How do diasporas oppose authoritarian regimes from afar? Political opposition to an authoritarian state, in times of war or peace, is not confined to the national territory. The resistance movements of Syrians, Palestinians, Tibetans, Kurds, Tamils, Cubans, Iranians, or Russians to their respective governments cannot be fully understood by focusing solely on opposition forces operating within national borders. When opposition is repressed or combatted at home, migrant communities often become major political players. But how do they do so, and what are their relations with homeland opposition actors?
Based on an in-depth study of the mobilisations of the Sri Lankan Tamil diaspora during and after the Sri Lankan civil war, Guyot identifies two fundamentally different models of opposition politics from afar, “supportive politics” and “exile politics”, which tend to prevail when the diasporic political field is either largely autonomous or largely subordinated to homeland actors. She analyses the particularly puzzling situation in which a large section of the diasporic political field operates independently from opposition forces at home, with its own political agenda, at times at odds with the views of homeland opponents. To understand these divergences of views between migrants and non-migrants, she argues, we must discard arguments about the supposedly more radical or pro-democratic attitudes of migrants, compared to their counterparts at home, and must focus instead on the way a struggle is conceived depending on the context at home.
During the Sri Lankan civil war (1983-2009), the armed movement operating in Sri Lanka -the Liberation Tigers of Tamil Eelam (LTTE)-, exerted its domination over the diasporic political field. In this context, Tamil diaspora politics were a prime illustration of a prevailing model of “supportive politics”. In this model, the struggle is primarily conceived as a fight to be conducted in the homeland and the diaspora is ascribed a duty to assist the resistance movement at home. Moreover, diasporic political practices are largely isolated from the host-country political environment and are dedicated to the collection of support from the migrant community, which can be massively mobilised.
After the LTTE’s defeat in 2009, Tamil diaspora activists continued to fiercely oppose the Sri Lankan authorities from afar but this time operating as fully autonomous actors and using entirely different modalities of action, representative of a model of “exile politics”. In this configuration, the international arena is considered as the prime site where the struggle must be conducted, and diasporic actors ascribe themselves a duty to lead the resistance. Whether they consist in advocacy or recognition politics, exile diaspora politics are strongly grounded in the political environment of migrants’ host-country and conductive to a broader political inclusion of migrants in their country of settlement.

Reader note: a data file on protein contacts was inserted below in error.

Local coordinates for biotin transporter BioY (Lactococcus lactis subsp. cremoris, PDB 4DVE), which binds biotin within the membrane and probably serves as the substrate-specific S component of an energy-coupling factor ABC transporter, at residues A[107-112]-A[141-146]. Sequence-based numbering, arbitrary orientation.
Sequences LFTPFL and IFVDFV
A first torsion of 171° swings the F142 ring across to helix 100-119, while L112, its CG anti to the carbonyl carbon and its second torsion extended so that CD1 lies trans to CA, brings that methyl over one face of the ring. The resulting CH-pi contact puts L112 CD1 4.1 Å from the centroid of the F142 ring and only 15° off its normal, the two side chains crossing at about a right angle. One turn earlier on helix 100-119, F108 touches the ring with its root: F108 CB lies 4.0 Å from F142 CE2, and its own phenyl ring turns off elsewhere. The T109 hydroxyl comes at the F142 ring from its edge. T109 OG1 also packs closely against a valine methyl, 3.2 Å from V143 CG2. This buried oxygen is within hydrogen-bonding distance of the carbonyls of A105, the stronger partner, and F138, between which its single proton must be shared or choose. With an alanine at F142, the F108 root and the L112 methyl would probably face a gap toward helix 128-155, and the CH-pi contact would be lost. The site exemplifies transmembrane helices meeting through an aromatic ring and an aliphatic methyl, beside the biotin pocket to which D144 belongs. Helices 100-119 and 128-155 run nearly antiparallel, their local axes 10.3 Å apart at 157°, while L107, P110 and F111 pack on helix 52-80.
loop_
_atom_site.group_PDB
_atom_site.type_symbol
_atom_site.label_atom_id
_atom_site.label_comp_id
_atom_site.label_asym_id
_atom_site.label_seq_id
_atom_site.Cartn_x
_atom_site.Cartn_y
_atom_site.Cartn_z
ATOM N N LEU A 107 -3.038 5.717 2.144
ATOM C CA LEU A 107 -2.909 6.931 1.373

Based on an extensive fieldwork, Lola Guyot’s thesis provides a detailed account of the mobilisation of the particularly politically active Tamil diaspora, challenging studies that merely describe it as a case of radical long-distance nationalism. The findings of her thesis also contribute to the theoretical literature on diaspora politics: (1) by analysing migrants’ mobilisation as part of broader transnational resistance movement, (2) by explaining diasporic modalities of action in relation to the context of the homeland and not only of the host-country, and (3) by moving away from discussions about the radical/liberal nature of migrants’ views to look instead at the way the latter conceive their role in the struggle across the conflict post-conflict spectrum.
Read Lola Guyot's thesis in CADMUS.
Lola Guyot defended her thesis at the EUI on 26 October 2021. She is now a temporary lecturer in political science in Sciences Po Lille and a researcher in the CERAPS (Centre d'études et de recherches administratives, politiques et sociales) in France. Her research interests include diasporic mobilisations, conflict and post-conflict situations, and political violence, with a focus on South Asian politics. She is also a member of the Institut Convergences Migrations (ICM) and was a research associate in the ERC project “Social Dynamics of Civil Wars”. Before her doctoral studies, Lola Guyot completed MA studies at King’s College London and at Université Paris Panthéon-Sorbonne.